Well, this is what the city of Murcia, Spain is offering. The city is trying to lure residents into a unique trade-in offer: turn over your car, and you get an unlimited pass to the city's new public transportation system.

Like many cities in Europe, Murcia has become a constant traffic jam. Car owners are also finding it harder and harder to find a place to park. City planners in the U.S. might prescribe construction of additional parking lots and new highway lanes as the solution, but Murcia is taking this other route. Sound like a deal?

[See story below for more information: Ed]

Autoblog Green

Monday, July 18, 2011

Trade Your Car For A Free Lifetime Bus Pass (If You Live In Murcia)

BY Morgan ClendanielTue Jul 12, 2011
A Spanish city, in a bid to end congestion, has made its citizens an offer: Give up your car and ride our trolley for free, forever.

Mejor en Tranvia trolley offer

People love their cars. They're willing to maintain a car even when it's expensive and difficult. In the Spanish city of Murcia, which had become crowded with vehicles, the government decided to try to pry people's hands off the wheels by offering a little economic incentive. Not only would you not have the inconvenience of trying to park, you could ride the city's public transit for free for the rest of your life.

To promote the campaign, the city made a series of adorable advertisements showing how unpleasant it is to be stuck in traffic and looking for parking all the time.

And just in case some Murcia residents hadn't noticed how annoying it was to have a car in the city, they also started leaving cars in impossible parking spots, like this one, where the car is forced to sit on two other cars to find a space.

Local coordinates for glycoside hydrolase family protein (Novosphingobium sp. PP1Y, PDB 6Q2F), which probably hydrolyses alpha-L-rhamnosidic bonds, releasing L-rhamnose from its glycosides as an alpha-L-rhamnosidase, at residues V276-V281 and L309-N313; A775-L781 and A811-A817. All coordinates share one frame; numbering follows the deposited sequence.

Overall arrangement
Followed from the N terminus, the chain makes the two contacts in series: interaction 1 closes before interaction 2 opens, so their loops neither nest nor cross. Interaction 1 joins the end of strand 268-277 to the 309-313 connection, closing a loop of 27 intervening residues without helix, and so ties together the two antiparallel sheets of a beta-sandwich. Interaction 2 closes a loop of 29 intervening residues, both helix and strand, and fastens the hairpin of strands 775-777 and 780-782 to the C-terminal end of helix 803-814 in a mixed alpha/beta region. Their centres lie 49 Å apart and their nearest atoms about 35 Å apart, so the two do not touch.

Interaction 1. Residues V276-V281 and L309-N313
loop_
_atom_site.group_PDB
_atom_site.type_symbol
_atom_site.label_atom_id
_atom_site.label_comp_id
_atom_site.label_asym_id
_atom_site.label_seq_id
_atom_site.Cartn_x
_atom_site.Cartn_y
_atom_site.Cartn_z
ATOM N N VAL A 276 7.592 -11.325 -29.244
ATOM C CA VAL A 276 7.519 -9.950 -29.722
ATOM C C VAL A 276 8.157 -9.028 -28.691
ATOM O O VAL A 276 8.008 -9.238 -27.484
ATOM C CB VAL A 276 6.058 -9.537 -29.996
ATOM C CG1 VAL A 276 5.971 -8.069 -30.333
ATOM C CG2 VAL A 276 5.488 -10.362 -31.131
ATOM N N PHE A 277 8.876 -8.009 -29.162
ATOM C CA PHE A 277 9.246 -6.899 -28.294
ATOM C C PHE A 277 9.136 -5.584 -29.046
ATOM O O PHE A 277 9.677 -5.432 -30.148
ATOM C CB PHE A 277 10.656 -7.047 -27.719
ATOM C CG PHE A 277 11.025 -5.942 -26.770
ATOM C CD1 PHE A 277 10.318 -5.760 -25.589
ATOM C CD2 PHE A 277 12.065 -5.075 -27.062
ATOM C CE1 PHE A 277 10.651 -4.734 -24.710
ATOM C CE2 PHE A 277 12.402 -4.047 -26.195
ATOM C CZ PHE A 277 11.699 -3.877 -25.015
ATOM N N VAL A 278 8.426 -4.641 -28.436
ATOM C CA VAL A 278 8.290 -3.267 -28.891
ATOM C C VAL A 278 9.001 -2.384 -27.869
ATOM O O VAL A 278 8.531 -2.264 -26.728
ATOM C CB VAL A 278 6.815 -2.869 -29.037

Seeing that, a lifetime trolley pass looks quite enticing. While many cities have campaigns to encourage public transit use, and a few use congestion pricing to help limit the number of cars in the city centers, this is an impressive use of city funds to directly influence how people get around the city. A lifetime trolley pass is probably a minimal cost for the city (though most transit systems are already bleeding money without giving away free fares), but with enough given away, could make a drastic difference in the livability of the city.

[Images: Mejor en Tranvia]

[Hat tip: Springwise]

Follow @fastcompany.

Sunday, July 10, 2011

MUSC, College of Charleston students and staff to keep getting free CARTA bus fare

The Charleston Area Regional Transportation Authority (CARTA) has struck a deal to continue its transportation agreements with the Medical University of South Carolina and College of Charleston.

This is the sixth year that MUSC has had a partnership with CARTA and the eighth year for CofC of offering students, faculty and staff of both institutions unlimited rides with their organization identification card.